Table 1

Relationships between parameter combinations of the StrExp function fitted to experimental FLIP data and the time hierarchy of photobleaching and possible intracellular transport processes

Scenario

Parameters recovered from the fit of the StrExp function to experimental fluorescence loss in FLIP image sets

Stretching (h)

Time constant (τ)

Rate coefficient (k(t))

Explanation

Diffusion-limited FL

Diffusion of molecules to the bleached ROI is slower than the bleaching process. This results in a ’depletion zone’ around the bleached area. Binding and release, if any, are faster than diffusion.

Inside ROI

1 < h < 2

Dependent on bleach rate constant and diffusion constant*.

Decreasing over time.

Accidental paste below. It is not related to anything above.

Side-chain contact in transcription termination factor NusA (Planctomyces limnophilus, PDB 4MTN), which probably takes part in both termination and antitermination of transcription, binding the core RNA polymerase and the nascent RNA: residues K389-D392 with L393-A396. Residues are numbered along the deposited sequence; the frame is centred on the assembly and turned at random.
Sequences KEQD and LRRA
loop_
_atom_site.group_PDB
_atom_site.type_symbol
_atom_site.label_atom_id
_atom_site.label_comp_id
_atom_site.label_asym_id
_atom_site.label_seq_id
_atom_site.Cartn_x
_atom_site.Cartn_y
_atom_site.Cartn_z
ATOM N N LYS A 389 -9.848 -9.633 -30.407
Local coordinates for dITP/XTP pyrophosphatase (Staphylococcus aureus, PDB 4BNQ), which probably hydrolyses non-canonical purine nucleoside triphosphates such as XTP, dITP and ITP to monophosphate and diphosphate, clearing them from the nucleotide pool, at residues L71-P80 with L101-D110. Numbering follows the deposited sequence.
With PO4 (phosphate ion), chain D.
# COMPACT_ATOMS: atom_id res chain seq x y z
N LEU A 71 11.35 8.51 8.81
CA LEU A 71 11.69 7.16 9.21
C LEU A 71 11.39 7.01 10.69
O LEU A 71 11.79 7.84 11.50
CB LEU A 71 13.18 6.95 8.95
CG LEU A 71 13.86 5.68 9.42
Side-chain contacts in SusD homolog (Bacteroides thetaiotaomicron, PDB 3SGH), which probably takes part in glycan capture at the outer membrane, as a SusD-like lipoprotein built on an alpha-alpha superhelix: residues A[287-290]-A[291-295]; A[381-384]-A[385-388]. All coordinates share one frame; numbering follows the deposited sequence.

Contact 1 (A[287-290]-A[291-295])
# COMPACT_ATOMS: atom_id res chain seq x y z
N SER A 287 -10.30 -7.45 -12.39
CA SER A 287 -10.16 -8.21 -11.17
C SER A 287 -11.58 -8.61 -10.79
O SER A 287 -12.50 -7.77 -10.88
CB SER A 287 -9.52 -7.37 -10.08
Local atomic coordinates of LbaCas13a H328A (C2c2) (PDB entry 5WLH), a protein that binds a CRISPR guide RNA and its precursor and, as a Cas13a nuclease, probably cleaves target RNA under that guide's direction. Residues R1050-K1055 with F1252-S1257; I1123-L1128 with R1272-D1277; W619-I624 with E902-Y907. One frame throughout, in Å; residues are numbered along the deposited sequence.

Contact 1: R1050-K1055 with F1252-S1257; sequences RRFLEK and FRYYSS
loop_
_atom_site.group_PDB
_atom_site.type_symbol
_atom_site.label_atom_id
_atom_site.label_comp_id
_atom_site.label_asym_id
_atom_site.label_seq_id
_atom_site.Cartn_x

Fluorophores get depleted by the bleaching acting as diffusion-limited reaction.

Outside ROI

~0.5 < h < 1

Dependent on diffusion constant and bleach rate constant*.

Increasing over time.

Compressed decay, because diffusion to the bleach ROI causes delayed response.

Bleach-limited FL

Diffusion of molecules to the bleached ROI as well as eventual binding and release are faster than the bleaching process. The only process causing FL is the repeated bleaching inside the ROI.

Inside ROI

~ 1

Dependent on bleach rate constant only.

Constant over time and equal to 1/τ.

Approx. mono-exponential decay determined by the bleach rate.

Outside ROI

~ 1

Dependent on bleach rate constant only.

Constant over time and equal to 1/τ.

Approx. mono-exponential decay determined by the bleach rate.

Binding^{
#
}-limited FL

Diffusion is fast but molecules are hindered by binding to cellular organelles or by obstacles. Any spatial fluorescence gradient is rapidly equilibrated and binders/barriers become visible.

Inside ROI

~ 1

Dependent on bleach rate constant only.

Constant over time and equal to 1/τ.

Approx. mono-exponential decay determined by the bleach rate.